But we should not think that the US system will adapt to our ideas of administrative law. To understand some important differences between the US and German understanding of administrative law it helps to have a look, for example, at the obligatory course “Legislation & Regulation,” as it is presently taught at the University of Michigan Law School. As the title suggests, the course is roughly divided into two parts (for a textbook see here). There is the issue of “legislation”; this portion focuses mainly on the question about “why” and “how” to regulate. Economic efficiency, politics of delegation and behavioral economics play a role here. Those are issues a German law student normally does not get exposed to at all. On the other hand the “LegReg” course deals with the canon of interpretation of statutes and with the “Chevron framework,” the rules of judicial supervision of agencies. The “interpretation” part seems to be pretty similar to German doctrine. But one of the big differences is the typically strong emphasis on the “original intent” of the legislator.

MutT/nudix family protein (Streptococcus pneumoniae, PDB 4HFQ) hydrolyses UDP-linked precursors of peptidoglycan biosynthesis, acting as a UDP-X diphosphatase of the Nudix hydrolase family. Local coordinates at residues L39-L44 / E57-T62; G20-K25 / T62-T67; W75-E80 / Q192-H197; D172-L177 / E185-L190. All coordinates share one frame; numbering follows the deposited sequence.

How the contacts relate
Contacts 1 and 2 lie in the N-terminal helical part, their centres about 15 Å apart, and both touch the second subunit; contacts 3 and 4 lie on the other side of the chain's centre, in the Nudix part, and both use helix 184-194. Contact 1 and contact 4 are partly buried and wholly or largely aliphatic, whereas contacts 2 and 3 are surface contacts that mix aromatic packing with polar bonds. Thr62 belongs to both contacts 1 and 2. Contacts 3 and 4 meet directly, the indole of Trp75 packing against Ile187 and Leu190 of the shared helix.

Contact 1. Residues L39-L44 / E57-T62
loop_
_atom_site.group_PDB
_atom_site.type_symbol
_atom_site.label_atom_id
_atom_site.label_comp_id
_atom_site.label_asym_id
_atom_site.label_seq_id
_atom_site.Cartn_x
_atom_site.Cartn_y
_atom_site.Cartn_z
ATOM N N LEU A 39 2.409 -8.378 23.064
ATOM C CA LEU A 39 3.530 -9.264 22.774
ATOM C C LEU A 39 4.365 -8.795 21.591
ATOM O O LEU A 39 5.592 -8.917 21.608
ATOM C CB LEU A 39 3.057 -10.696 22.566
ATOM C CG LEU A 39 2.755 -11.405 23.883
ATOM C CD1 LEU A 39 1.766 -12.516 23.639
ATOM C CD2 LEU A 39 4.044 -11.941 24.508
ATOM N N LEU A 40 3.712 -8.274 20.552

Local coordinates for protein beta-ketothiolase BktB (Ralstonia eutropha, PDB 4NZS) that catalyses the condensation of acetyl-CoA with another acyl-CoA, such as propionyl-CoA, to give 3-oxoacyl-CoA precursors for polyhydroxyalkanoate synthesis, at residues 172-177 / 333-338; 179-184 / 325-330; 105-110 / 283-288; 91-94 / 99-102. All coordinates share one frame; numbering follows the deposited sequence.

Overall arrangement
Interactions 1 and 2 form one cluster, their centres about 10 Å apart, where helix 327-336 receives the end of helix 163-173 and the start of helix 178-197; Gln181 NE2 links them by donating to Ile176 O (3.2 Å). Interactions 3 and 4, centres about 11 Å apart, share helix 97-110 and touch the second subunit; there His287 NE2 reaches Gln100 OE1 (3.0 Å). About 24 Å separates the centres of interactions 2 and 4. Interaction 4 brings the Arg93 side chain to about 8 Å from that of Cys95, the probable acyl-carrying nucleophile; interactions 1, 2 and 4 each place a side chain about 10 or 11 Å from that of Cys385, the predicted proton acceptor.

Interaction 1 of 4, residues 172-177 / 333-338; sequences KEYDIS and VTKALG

German administrative lawyers in practice, on the other hand, are used to not only making sense of parliament’s commands (i.e. interpreting laws) but also executing them within the margin of appreciation left to the administration and doing so efficiently (“Recht- und Zweckmäßigkeit”). In German law schools, however, the second part gets ignored for the most part. Instead, during the interpretation there is a lot of creativity demanded. Instead of concentrating on the “original intent,” German law students learn to understand administrative law in conjunction with constitutional law, constructing it in the light of fundamental rights and – very importantly –measuring almost everything by the overarching principle of proportionality. Even delegating powers to independent agencies (in the US governed by the mentioned “Chevron framework”) is limited by a kind of inherent proportionality analyses (the so-called “Wesentlichkeitstheorie”). Especially in comparison to the US, it is remarkable to see that German lawyers are checking almost all administrative actions by the standards of economic efficiency, dressed up as proportionality analyses, even though they are in no way prepared (or explicitly legitimated) to do so. US lawyers on the other hand are prepared to think about the economics of regulation but also learn how to generally limit interpretation to the will of the legislator and to respect the power of the government to install very autonomous agencies.